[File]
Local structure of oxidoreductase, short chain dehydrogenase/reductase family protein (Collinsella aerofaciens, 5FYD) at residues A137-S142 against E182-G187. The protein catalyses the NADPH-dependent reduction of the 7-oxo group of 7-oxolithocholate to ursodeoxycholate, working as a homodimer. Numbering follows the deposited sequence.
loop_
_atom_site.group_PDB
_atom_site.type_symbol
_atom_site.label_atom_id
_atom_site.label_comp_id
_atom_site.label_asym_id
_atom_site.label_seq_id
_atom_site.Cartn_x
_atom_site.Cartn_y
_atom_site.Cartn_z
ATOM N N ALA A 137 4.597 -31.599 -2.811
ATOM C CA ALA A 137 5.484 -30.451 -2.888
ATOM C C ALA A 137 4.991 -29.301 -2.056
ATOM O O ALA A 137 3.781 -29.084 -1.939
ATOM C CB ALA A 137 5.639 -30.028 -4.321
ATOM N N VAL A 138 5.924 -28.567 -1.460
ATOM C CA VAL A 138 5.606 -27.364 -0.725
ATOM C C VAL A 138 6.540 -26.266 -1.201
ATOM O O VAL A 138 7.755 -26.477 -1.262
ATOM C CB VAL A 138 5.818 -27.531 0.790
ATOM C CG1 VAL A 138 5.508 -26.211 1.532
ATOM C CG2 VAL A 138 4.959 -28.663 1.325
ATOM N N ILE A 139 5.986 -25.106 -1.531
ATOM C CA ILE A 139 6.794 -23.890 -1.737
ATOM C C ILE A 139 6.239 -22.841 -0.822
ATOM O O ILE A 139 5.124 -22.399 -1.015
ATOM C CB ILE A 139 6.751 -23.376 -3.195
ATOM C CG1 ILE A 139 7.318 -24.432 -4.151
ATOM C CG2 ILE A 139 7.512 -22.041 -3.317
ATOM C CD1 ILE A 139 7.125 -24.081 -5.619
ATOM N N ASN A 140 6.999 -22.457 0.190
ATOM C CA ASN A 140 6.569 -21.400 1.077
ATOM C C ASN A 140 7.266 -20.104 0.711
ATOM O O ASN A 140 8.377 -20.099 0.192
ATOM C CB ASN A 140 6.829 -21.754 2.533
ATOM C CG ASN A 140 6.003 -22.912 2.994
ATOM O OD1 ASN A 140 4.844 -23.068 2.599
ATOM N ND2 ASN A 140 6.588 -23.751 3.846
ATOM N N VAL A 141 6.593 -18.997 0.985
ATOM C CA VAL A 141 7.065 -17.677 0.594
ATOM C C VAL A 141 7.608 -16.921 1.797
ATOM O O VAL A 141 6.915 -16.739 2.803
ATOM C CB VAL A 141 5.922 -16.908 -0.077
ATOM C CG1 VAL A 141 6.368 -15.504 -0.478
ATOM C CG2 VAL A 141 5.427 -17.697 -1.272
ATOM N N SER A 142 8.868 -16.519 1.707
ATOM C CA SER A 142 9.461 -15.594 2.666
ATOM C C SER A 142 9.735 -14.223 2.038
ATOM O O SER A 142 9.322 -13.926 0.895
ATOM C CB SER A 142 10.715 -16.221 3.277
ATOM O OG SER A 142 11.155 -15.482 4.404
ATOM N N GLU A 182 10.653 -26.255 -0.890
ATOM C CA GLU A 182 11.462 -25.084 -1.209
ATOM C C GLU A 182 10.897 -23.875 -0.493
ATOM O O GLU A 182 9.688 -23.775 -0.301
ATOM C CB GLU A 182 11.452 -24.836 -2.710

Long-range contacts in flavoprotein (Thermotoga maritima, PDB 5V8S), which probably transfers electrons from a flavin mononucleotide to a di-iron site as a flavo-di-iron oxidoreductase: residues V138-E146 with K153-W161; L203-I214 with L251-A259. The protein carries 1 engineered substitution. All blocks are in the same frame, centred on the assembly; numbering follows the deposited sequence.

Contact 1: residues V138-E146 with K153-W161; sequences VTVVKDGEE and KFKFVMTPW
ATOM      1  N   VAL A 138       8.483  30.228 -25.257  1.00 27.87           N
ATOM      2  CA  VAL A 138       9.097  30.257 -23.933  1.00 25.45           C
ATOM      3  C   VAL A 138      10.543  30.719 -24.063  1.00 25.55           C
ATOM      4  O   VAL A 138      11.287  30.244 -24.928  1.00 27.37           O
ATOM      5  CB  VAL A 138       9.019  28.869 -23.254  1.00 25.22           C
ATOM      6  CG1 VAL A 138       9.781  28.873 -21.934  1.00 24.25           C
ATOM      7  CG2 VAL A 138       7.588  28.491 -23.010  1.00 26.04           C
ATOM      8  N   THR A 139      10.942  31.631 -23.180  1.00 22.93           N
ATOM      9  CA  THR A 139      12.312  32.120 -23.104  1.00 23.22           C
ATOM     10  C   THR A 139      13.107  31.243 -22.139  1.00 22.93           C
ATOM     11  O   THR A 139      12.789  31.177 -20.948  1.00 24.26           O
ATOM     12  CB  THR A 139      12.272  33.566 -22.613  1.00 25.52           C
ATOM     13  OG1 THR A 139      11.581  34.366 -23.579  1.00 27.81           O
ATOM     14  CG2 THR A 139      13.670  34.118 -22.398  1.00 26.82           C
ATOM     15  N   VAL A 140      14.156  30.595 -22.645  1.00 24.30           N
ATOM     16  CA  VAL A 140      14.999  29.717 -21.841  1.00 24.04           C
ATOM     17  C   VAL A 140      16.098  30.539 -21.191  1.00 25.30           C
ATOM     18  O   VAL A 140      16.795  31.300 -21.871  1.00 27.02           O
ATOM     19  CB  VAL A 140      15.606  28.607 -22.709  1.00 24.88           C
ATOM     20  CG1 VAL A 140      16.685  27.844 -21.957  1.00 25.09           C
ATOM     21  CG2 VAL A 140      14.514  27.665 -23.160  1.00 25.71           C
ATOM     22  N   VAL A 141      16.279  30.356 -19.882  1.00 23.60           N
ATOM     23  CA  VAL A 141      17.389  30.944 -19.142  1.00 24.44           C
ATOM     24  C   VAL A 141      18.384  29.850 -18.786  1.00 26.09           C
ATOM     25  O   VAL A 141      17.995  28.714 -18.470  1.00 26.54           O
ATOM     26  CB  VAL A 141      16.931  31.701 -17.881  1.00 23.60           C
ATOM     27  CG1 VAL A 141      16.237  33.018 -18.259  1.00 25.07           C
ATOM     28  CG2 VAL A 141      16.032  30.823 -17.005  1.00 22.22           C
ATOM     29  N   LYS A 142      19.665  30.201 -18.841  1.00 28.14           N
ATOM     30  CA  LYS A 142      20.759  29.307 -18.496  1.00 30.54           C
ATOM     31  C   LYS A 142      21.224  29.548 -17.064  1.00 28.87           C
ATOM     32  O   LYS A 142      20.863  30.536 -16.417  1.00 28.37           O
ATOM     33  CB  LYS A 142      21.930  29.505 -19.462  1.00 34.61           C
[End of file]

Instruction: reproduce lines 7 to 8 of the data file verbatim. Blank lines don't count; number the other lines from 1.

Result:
_atom_site.label_asym_id
_atom_site.label_seq_id